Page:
Google’s Core Web Vitals and Page Experience
Sticking with the mobile theme (‘that’s what Google said’), this is a Google algorithm update announced ahead of time, by Google (which is rare), that will take effect from mid-June 2021 onward.
Google wants to ensure that the websites it serves in its search results provide the best possible user on-page experience, and if you do this your website will be rewarded with a ranking boost. Google is attempting to gauge how well users perceive and engage with web pages with page experience signals.
The non-core vital issues (that are still important): mobile-friendliness (discussed earlier), Safe-browsing, HTTPS security and intrusive interstitials are all very important and should be also be looked at – get started with this resource.
Core web vitals are measured by these three areas:
- Largest Contentful Paint (LCP): How long it takes for a page’s main content to load. Google recommends 2.5 seconds or faster
- First Input Delay (FID): How long it takes for the content to become interactive. Google’s recommendation is less than 100 ms (yes, it’s confusing that one metric is measures in seconds and the other in milliseconds!)
- Cumulative Layout Shift (CLS): The amount the layout or content shifts while loading (picture a CTA link loading and you moving your finger towards it to click on it, then at the last second it shifts to the right and you end up clicking on a different link instead – annoying, right?). Google calculates how much this has moved with a fractional score, and it recommends a score of less than 0.1.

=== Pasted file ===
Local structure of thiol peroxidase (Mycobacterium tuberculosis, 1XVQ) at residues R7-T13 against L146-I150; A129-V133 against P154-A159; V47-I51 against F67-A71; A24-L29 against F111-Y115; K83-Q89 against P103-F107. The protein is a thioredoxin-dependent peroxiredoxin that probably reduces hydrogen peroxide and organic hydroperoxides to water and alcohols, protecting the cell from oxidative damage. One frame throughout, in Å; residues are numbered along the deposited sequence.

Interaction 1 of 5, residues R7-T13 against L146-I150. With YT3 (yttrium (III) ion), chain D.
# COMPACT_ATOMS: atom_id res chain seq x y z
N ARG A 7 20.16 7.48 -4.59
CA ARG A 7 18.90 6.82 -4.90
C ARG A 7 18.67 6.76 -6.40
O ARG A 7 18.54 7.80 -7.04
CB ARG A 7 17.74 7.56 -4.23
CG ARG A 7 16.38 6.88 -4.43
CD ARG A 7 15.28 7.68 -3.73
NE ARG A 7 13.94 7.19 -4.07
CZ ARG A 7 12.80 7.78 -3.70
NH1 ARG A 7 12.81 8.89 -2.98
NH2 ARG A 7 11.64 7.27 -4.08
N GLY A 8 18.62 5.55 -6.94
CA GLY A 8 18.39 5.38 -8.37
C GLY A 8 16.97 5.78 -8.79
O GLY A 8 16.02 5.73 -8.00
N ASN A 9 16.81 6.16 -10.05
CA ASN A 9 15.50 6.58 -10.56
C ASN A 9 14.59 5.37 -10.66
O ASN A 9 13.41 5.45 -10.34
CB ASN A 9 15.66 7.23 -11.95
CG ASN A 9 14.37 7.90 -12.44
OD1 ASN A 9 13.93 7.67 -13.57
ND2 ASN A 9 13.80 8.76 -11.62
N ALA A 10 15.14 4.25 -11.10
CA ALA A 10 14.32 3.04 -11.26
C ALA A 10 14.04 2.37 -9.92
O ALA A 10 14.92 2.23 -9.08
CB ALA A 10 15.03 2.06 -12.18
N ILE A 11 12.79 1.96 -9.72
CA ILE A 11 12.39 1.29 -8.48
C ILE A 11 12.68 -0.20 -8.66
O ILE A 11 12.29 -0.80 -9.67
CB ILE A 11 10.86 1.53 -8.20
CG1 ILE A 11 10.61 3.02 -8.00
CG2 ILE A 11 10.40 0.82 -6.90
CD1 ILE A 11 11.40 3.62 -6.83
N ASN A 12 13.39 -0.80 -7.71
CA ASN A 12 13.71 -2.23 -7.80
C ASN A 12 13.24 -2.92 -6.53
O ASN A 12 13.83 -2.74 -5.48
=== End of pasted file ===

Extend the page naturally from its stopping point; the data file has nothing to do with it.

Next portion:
Audit and fix your Core Web Vitals
We advise using the following tools and resources:
- Everything you need to know, in more detail by Google
- Use Google’s PageSpeed Insights tool – test each template on your site (homepage, a category page, product page, blog etc) and work through each suggested solution, prioritising quick fixes
- Screaming Frog is a premium tool that has a great Core Web Vitals report, pulling data for individual pages in bulk
- Google Search Console’s report offers a snapshot of your websites core vitals stats, but this is updated a few times a month, so use it as a rough gauge but not for auditing data
Common issues we found while auditing
While auditing our clients, we found these common issues and solutions being returned:
- Pre-load key requests: Consider using `<link rel=preload>` to prioritize fetching resources that are currently requested later in page load. Learn more.
- Defer off-screen images: Consider lazy-loading offscreen and hidden images after all critical resources have finished loading to lower time to interactive. Learn more.
- Eliminate render-blocking resources: Resources are blocking the first paint of your page. Consider delivering critical JS/CSS inline and deferring all non-critical JS/styles. Learn more.
- Remove unused CSS: Remove dead rules from stylesheets and defer the loading of CSS not used for above-the-fold content to reduce unnecessary bytes consumed by network activity. Learn more.
- Properly sized images: Serve images that are appropriately-sized to save cellular data and improve load time. Learn more.
Need help with Mobile-First Indexing and Core Web Vitals?
If you would like some help auditing and solving Mobile-First Indexing or Core Web Vital issues, please Get in Contact with our Technical SEO team.